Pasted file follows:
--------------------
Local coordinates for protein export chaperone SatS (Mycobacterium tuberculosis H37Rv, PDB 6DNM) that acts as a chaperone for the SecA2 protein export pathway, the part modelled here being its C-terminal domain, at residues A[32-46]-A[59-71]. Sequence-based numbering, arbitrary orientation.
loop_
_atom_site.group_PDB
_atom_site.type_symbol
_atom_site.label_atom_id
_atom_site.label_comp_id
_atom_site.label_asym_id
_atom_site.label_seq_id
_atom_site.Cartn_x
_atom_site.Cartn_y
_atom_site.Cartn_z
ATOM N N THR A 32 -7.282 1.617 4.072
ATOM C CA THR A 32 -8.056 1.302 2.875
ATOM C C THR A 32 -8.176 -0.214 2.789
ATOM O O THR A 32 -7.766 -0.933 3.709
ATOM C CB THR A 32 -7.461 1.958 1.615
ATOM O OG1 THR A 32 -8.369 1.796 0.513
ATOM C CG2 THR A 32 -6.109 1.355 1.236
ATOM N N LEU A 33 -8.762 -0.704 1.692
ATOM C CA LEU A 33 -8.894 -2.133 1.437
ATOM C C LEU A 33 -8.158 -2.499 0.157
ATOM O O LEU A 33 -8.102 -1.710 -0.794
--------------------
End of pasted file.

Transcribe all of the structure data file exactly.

Local coordinates for protein export chaperone SatS (Mycobacterium tuberculosis H37Rv, PDB 6DNM) that acts as a chaperone for the SecA2 protein export pathway, the part modelled here being its C-terminal domain, at residues A[32-46]-A[59-71]. Sequence-based numbering, arbitrary orientation.
loop_
_atom_site.group_PDB
_atom_site.type_symbol
_atom_site.label_atom_id
_atom_site.label_comp_id
_atom_site.label_asym_id
_atom_site.label_seq_id
_atom_site.Cartn_x
_atom_site.Cartn_y
_atom_site.Cartn_z
ATOM N N THR A 32 -7.282 1.617 4.072
ATOM C CA THR A 32 -8.056 1.302 2.875
ATOM C C THR A 32 -8.176 -0.214 2.789
ATOM O O THR A 32 -7.766 -0.933 3.709
ATOM C CB THR A 32 -7.461 1.958 1.615
ATOM O OG1 THR A 32 -8.369 1.796 0.513
ATOM C CG2 THR A 32 -6.109 1.355 1.236
ATOM N N LEU A 33 -8.762 -0.704 1.692
ATOM C CA LEU A 33 -8.894 -2.133 1.437
ATOM C C LEU A 33 -8.158 -2.499 0.157
ATOM O O LEU A 33 -8.102 -1.710 -0.794